So how does a veterinary practice get access to a VMHP? First, visit vetsocialwork.utk.edu to locate a veterinary social worker in your area. If there aren't any, the website provides tips for contacting local social workers and mental health professionals with an interest in the human-animal relationship. There are also training modules for purchase to learn more about the four key areas of veterinary social work: 1) animal-related grief and bereavement, 2) compassion fatigue and conflict management, 3) the link between human and animal violence and 4) animal-assisted interventions.
We all know the current statistics: The word “crisis” has become common vernacular among veterinarians when discussing mental health in our profession. Yet the data show that we don't have higher rates of mental illness than the general population, and we aren't entering this profession with higher rates of psychological distress. Somewhere along the way, we experience diminished wellbeing compared with non-veterinarians-some of us more than others-and too few of us seek help when distress arises.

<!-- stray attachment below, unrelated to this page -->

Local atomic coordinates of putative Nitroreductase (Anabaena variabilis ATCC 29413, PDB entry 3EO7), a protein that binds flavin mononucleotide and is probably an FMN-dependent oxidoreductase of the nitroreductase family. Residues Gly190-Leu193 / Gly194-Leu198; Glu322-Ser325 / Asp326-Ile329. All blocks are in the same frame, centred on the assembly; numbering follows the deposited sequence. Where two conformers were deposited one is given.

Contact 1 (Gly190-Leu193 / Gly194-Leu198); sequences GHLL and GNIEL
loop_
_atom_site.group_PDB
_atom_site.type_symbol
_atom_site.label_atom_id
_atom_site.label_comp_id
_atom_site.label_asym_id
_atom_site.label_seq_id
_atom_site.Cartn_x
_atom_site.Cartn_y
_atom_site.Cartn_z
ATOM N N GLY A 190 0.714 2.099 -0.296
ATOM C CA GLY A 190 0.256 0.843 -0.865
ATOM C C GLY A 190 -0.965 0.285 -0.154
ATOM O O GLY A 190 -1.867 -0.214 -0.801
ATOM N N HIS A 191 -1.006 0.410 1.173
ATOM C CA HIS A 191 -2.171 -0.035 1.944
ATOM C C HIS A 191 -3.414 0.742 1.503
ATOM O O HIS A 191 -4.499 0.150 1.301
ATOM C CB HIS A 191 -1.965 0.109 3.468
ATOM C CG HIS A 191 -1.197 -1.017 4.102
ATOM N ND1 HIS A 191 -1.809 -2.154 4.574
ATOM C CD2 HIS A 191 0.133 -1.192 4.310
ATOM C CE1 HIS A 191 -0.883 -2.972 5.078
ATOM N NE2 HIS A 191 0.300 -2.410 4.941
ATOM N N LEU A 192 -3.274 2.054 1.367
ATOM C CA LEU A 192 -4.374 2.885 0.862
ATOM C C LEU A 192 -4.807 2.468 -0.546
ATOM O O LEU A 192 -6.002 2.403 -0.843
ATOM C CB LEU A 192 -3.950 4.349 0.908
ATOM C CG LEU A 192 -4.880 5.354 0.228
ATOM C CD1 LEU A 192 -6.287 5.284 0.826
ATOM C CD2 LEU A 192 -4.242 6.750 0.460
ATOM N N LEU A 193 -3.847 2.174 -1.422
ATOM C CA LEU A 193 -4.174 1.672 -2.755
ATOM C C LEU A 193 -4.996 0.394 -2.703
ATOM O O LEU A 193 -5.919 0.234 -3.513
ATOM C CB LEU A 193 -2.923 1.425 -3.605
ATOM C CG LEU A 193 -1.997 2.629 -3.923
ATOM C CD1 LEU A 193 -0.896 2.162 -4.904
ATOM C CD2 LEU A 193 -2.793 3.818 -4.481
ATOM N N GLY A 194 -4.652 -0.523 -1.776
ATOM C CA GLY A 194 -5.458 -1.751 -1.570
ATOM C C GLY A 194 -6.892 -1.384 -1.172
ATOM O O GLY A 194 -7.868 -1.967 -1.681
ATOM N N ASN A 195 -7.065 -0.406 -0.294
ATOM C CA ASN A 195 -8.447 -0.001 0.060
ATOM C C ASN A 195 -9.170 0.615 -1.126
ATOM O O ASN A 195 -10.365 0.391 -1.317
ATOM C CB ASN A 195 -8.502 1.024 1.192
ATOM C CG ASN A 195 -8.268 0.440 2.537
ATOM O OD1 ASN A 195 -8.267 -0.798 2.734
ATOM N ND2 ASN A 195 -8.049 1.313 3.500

Perhaps it's time to use the tools and people (ahem, superheroes) equipped to lead us into a new future. Maybe we should be striving to bring more humanity to the veterinary world.
Dr. Melissa Detweiler practices full-time in rural northeast Kansas. She also has a full-time husband (whom she practices with) and three full-time kids. In her “spare” time, she feeds the creative side of her brain by writing, blogging and podcasting. Dr. Detweiler can be found online at thisvetsvoice.com and dvmdivas.com or by email at email@example.com.